Artist’s impression of the InSight Mars lander. The SEIS will be deployed onto the surface using a robot arm, where it will then record signals from marsquakes and meteorite impacts in order to probe the planet’s interior. NASA/JPL-Caltech
8 July 2014
Scientists from NASA's InSight mission to Mars have been checking out the lowest vibration sites across the UK in order to find somewhere quiet enough to calibrate the seismometer that will be travelling to the Red Planet in 2016.
Recent tests undertaken in the Ultra-Low Noise Lab at the University of Bristol's Centre for Nanoscience and Quantum Information (NSQI) have shown it to be the quietest location in the UK in the critical seismic frequency range that scientists expect to encounter on Mars.
The Short Period Seismometer is the UK’s contribution towards the InSight (Interior Exploration using Seismic Investigations, Geodesy and Heat Transport) mission and makes up half of the Seismic Experiment for Interior Structure (SEIS).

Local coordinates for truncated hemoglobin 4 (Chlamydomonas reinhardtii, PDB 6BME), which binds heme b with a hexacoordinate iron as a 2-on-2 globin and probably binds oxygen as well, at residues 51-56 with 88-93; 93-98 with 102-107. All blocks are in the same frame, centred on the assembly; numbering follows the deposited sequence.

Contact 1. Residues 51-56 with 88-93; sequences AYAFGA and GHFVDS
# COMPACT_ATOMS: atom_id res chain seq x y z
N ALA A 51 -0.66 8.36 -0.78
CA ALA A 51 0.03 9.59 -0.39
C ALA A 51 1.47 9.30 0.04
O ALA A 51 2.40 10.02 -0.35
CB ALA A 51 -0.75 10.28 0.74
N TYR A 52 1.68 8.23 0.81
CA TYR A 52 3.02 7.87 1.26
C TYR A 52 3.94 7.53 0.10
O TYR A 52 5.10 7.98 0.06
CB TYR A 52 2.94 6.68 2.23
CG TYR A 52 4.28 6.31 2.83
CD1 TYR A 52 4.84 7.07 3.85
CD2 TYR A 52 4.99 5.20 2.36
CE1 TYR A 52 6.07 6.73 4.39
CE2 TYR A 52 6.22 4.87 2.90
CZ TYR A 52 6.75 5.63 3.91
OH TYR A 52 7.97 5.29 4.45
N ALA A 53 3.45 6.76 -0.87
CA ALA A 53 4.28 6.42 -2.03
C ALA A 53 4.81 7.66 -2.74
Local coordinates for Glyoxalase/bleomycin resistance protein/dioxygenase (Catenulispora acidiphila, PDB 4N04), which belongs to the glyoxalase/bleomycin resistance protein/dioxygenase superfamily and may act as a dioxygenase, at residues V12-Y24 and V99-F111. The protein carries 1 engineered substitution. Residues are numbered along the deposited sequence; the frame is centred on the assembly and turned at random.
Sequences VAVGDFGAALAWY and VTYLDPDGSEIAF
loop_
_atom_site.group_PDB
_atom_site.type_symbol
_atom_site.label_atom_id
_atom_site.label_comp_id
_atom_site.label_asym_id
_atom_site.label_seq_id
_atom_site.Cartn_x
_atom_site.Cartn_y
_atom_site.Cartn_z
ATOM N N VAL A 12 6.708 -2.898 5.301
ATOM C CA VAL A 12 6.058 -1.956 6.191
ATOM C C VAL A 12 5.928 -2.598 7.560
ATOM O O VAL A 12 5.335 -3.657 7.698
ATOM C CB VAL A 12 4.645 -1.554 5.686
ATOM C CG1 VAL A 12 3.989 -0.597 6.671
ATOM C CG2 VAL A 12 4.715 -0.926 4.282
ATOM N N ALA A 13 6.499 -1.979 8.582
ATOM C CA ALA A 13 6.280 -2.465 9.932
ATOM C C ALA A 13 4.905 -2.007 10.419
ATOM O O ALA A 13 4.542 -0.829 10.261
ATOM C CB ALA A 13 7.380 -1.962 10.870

The SEIS is the primary instrument on the probe and is designed to measure signals from marsquakes and meteorite impacts. The mission aims to discover much about the processes that shaped the rocky planets of the inner solar system (including Earth) more than four billion years ago.
Dr Nick Teanby, Dr James Wookey, Jenny Taylor and Dr Anna Horleston from Bristol's School of Earth Sciences have been working with the NSQI’s Dr Pete Dunton to see how the Ultra-Low Noise Lab can be used to help calibrate and test the Mars-bound instrument.
These tests will be some of the most vibration sensitive yet to take advantage of the NSQI's exceptional facility and will be performed by the Bristol team together with collaborators from Imperial College London, the University of Oxford and the Rutherford Appleton Laboratory.